She is an avid fly fisher, gardener and enjoys cross-stitching. Loretta is enjoying her retirement and loves to escape the cold New Brunswick winters with world travels to warm countries with her husband Robert Gareau.
Rich Novy spent the majority of his lifetime in the Pacific Northwest. He was born and lived his first five years in Lakeview & Paisley, Oregon, and was then raised in Concrete, Washington, and spent the majority of his potato breeding career in Aberdeen, Idaho. Following his high school graduation from Concrete High School (yes, there really is a Concrete High School which is unique for having a street running underneath it!), he attended Washington State University. He started out majoring in Agronomy but found the uniformity of agronomic crops not to his liking and eventually switching to Horticulture with its diversity of crops. He obtained his B.S. in Horticulture (1986) at Washington State University and was fortunate to have Larry Hiller as his advisor, whose guidance and mentoring were important in his life, both while as an undergraduate student at WSU, as well as during Rich’s tenure as President of PAA. Rich pursued his graduate training at the University of Wisconsin-Madison, where he obtained his M.S. (1988) and Ph.D. (1992) in Plant Breeding and Genetics under the guidance of Bob Hanneman (M.S.) and John Helgeson (Ph.D.). Both his graduate degrees involved potato research and he fell in love with the crop, as well as with a vivacious, fellow graduate student named Elissa, who he married in 1991. Rich thanks Elissa for her encouragement and support of his career over years, and most especially her love.
Rich and Elissa both found jobs in 1992 conducting breeding and genetics research in blueberries and cranberries at Rutgers University. It was there in NJ that their first daughter, Rebecca, was born. Rich returned to his favorite crop, potatoes, as a breeder at North Dakota State University, and their second daughter, Jenna, was born in Fargo. In 1999, Rich began his position as a research geneticist with the Agricultural Research Service in Aberdeen, Idaho. While in Idaho, Rich has had the good fortune to work with exceptional researchers as part of the Northwest (Tri-State) Potato Variety Development Program. Much of his success as a potato breeder directly relates back to the collaborative team effort of his colleagues (both current and past) at ARS-Aberdeen and Prosser, Washington State University, University of Idaho, and Oregon State University, as well as his industry collaborators. He also would like to recognize his exceptional potato project staff at Aberdeen, Idaho, who have also contributed directly to the success of the potato breeding program, with special acknowledgements of the long-term contributions of Brian Schneider, Darren Hall, and Mark Fristad.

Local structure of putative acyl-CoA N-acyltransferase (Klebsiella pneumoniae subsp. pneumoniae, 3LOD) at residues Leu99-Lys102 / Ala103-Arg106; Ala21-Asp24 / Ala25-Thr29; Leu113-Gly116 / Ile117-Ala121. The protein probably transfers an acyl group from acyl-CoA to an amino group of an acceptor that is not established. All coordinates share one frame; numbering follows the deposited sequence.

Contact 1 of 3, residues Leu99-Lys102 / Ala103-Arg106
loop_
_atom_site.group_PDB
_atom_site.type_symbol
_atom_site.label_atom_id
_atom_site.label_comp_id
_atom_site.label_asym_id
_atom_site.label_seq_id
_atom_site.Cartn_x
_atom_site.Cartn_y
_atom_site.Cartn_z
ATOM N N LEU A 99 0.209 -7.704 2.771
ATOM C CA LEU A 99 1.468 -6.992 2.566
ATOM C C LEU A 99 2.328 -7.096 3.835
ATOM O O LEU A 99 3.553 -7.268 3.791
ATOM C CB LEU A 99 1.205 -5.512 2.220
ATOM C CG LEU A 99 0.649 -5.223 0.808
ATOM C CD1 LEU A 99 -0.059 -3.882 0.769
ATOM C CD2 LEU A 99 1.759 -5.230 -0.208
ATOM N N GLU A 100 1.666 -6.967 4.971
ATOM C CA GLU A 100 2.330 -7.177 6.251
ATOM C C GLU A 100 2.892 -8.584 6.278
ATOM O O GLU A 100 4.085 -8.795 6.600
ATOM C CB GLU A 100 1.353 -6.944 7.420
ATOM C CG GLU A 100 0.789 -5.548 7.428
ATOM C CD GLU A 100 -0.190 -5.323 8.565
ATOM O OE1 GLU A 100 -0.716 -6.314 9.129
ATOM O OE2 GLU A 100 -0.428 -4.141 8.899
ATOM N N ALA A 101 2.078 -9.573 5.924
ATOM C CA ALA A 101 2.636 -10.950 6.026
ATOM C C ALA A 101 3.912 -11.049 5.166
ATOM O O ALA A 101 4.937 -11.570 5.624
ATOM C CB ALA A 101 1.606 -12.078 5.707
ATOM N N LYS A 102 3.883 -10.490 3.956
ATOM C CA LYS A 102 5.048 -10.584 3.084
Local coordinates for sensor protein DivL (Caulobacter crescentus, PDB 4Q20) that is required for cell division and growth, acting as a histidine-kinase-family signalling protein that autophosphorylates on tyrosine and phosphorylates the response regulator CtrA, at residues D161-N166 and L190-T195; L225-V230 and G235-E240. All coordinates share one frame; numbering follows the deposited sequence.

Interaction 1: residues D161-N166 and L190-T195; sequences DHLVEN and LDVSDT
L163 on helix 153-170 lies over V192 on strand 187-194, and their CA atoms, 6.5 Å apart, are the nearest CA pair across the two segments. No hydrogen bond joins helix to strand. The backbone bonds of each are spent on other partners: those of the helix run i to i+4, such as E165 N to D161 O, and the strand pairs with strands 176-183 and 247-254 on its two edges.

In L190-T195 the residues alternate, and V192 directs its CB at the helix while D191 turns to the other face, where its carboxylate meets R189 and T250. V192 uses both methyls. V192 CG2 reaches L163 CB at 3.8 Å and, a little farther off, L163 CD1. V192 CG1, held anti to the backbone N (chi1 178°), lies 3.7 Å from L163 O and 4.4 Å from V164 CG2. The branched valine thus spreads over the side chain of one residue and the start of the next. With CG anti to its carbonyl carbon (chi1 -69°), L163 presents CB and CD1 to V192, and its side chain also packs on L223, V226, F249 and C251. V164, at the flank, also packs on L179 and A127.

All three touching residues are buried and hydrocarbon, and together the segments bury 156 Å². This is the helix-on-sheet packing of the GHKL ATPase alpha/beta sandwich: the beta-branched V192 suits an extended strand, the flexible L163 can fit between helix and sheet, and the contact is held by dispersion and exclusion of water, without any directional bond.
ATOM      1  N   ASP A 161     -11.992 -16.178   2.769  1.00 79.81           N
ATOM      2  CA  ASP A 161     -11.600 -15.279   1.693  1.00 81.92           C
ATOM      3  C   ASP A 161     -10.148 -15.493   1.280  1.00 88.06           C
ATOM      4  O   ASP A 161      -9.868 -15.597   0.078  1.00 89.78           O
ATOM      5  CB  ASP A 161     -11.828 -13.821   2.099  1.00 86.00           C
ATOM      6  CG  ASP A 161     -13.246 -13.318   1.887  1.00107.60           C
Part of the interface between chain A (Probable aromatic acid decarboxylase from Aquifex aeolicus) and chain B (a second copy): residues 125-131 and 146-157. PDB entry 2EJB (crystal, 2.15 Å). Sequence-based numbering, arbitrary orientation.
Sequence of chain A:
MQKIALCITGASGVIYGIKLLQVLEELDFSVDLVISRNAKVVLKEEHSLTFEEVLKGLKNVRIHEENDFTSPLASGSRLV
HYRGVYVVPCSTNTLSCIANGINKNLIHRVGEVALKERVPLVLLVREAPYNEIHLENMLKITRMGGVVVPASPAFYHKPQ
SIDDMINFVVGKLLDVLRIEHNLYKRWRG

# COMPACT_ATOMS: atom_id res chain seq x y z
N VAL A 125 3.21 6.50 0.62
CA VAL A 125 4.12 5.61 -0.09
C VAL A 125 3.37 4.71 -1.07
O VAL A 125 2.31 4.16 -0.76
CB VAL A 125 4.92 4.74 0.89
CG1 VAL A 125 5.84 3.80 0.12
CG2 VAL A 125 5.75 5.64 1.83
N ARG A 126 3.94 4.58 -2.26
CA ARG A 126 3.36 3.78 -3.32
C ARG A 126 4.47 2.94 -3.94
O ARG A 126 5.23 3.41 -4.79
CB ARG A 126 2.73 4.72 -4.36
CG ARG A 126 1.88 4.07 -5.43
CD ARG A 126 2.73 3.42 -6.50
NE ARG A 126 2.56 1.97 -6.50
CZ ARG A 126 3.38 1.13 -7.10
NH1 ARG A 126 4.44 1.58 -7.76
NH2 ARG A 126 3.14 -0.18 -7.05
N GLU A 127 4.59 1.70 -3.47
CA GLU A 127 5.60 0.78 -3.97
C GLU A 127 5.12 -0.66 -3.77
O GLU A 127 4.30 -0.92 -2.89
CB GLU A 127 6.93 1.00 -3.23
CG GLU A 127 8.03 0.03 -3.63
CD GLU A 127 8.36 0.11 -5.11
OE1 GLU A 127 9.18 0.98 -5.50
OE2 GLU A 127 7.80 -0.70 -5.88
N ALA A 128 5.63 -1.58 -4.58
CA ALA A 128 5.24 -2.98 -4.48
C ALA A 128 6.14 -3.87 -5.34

During his 28 years as a potato breeder, Rich’s research has emphasized potato germplasm and variety development with emphasis on incorporating disease and pest resistances, enhancing tuber quality attributes such as resistance to cold-induced sweetening and tuber greening, improving nutrient efficiencies, and enhancing the nutritional qualities of potato for consumers. During his career, Rich contributed to the release of 47 potato varieties, most notably ‘Alturas’, ‘Clearwater Russet’, ‘Mountain Gem Russet’ and ‘Teton Russet’, as well as ‘Becca Rose’ which was named (with the blessing of his Tri-State colleagues) after his two daughters. He has also presented his research at numerous academic and industry meetings and has authored/co-authored 98 peer-reviewed publications.
Rich attended his first PAA meeting in 1988 at Fort Collins, CO as a graduate student and has served as secretary (1997), vice-chair (1998), and chair (1999) of the Breeding and Genetics section of the PAA, as well as on the Graduate Student Awards Committee. He served as Director on the Executive Committee of the PAA (2013-15) and was chair of the PAA Site Selection Committee from 2014-2017. Rich also served the PAA as Vice-President (2017), President-Elect (2018) and as President (2019). Since 2007, he has been a senior editor for the American Journal of Potato Research.